St James Church, Muswell Hill
For many years, John Bunyan’s Pilgrim’s Progress was the second most widely-read book in the Western world – after the Bible. Written as a dream narrative by the imprisoned author, its allegorical message of trial, perseverance and redemption has inspired others in their own faith for generations.
This ambitious, £35,000 production was the work of Dei Artistry, St James Church’s creative arts department, led by the dynamic Brazilian-born curate Peterson Feital. With professional cast and crew of an impressive pedigree, Pilgrim’s Progress is the first in a series of exciting projects aiming to reach out and draw in the wider London community.
Reviving the 350-year-old tale for a modern family audience is no easy feat – but once we’re herded cattle-like into the church, given ‘passports’ and ‘burdens’ to hang round our necks, it’s an easy leap from rainy Muswell Hill into Dreamworld, the starting point of our theatrical journey.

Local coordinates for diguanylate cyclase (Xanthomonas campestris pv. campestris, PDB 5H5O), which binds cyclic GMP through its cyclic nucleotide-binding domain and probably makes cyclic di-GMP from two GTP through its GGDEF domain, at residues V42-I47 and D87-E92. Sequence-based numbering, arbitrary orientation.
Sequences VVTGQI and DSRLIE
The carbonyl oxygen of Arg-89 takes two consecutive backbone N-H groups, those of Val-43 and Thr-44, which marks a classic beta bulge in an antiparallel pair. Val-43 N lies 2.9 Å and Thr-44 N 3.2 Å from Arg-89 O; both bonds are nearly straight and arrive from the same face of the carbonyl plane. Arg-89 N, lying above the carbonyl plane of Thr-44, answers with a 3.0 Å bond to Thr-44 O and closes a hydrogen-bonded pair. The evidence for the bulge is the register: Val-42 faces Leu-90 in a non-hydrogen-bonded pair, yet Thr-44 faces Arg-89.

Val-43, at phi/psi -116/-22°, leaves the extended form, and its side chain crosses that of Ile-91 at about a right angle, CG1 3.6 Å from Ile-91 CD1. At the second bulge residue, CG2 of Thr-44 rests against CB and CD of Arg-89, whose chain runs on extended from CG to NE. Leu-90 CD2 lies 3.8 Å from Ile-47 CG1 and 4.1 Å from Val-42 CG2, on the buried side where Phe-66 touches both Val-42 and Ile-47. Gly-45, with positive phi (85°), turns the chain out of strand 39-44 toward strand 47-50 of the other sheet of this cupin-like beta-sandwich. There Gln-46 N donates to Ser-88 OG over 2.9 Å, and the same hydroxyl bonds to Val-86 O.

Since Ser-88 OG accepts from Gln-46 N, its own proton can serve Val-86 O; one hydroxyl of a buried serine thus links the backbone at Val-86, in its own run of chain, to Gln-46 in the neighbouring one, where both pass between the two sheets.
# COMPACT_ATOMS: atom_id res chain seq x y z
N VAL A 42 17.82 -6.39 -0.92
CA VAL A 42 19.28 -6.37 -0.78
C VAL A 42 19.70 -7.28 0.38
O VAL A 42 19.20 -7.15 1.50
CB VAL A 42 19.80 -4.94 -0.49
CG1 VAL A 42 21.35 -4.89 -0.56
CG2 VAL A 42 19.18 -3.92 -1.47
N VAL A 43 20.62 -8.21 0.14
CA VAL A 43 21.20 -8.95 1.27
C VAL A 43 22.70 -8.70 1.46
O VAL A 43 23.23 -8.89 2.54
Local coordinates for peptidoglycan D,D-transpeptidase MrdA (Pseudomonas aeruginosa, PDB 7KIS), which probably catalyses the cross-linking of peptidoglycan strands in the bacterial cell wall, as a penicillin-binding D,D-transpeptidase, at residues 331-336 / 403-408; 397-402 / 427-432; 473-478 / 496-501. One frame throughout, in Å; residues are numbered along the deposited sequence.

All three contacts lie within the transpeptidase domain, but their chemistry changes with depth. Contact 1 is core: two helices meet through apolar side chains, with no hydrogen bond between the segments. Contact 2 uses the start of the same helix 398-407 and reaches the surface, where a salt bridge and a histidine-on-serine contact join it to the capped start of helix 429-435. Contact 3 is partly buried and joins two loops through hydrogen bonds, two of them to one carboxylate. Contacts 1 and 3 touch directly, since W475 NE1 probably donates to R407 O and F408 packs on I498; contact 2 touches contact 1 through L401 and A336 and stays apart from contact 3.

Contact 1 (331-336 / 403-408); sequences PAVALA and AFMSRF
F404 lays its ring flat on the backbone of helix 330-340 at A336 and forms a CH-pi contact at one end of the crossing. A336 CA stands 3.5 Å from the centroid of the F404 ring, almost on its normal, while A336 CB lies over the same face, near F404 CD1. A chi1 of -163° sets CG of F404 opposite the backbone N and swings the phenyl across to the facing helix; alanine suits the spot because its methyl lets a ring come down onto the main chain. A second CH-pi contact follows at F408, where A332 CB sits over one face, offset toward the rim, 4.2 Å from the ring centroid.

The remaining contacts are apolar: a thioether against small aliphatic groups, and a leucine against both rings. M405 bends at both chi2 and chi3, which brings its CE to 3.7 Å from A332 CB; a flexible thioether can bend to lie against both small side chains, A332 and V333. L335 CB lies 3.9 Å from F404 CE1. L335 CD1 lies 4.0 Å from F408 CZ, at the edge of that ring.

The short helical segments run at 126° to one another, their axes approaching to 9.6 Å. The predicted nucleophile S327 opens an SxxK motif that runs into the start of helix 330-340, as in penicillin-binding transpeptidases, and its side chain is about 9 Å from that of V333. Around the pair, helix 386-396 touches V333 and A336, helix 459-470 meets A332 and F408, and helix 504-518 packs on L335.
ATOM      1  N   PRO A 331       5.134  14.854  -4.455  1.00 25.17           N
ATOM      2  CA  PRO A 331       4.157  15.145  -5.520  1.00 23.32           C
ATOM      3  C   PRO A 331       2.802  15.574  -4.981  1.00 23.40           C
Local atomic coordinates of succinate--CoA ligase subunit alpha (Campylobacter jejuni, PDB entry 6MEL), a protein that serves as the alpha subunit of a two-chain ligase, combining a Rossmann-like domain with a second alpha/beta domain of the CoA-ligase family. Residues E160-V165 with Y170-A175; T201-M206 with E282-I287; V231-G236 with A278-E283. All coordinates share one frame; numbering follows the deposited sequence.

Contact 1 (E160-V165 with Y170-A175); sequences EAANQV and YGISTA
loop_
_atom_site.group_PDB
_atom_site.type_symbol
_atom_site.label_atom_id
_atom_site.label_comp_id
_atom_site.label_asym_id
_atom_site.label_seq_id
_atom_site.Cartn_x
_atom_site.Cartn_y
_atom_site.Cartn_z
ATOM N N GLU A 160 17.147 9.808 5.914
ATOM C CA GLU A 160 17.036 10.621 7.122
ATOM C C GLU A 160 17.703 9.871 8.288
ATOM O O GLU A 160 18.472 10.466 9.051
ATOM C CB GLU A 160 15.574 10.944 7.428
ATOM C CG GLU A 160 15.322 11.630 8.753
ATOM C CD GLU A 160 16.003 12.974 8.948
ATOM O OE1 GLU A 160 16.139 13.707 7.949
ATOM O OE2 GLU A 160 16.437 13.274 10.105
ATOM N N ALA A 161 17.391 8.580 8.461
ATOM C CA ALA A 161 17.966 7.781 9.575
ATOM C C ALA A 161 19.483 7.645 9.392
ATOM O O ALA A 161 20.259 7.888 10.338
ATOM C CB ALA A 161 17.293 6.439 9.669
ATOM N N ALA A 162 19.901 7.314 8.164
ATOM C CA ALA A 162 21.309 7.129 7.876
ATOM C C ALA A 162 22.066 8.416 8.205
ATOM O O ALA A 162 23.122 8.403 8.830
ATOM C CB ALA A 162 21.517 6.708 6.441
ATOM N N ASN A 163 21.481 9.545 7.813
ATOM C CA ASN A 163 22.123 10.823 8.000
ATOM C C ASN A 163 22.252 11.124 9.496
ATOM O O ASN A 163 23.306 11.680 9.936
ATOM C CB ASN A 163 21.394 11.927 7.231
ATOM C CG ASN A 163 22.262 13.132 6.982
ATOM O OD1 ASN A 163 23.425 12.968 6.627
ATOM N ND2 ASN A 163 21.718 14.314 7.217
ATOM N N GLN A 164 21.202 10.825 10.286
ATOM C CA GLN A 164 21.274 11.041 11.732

Borrowing cleverly from Shakespeare’s own famous Dream, Claire Foster’s script sets the story in its context, the subconscious, using brilliantly executed music and physical theatre from a troupe of eerie ‘dream mechanicals’. The young, talented cast of six all share the spotlight, playing multiple roles and leaping deftly from humour to despair and back, always with touching sincerity.
With the actors and helpers promenading in character from the very beginning, even making it to our seats becomes a small pilgrimage (but the shy can rest assured that they won’t be dragged up on stage to perform).
St James’ glorious architecture is used to full effect, atmospherically lit with seating either side of a central catwalk. During the interval the church becomes the city of Vanity Fair, full of temptations and distractions, and the Celestial City is reached with a triumphant gospel chorus to send us out joyfully into the night.
It’s fair to say that if you were unfamiliar with the book, you might have struggled to follow all the details. But the spirit of the story shines through the performances, and the message sits beautifully in its surroundings. If you’re not a north Londoner, it’s definitely worth a little pilgrimage to future productions from this talented crew.
Lauren Bravo is a journalist and writer based in London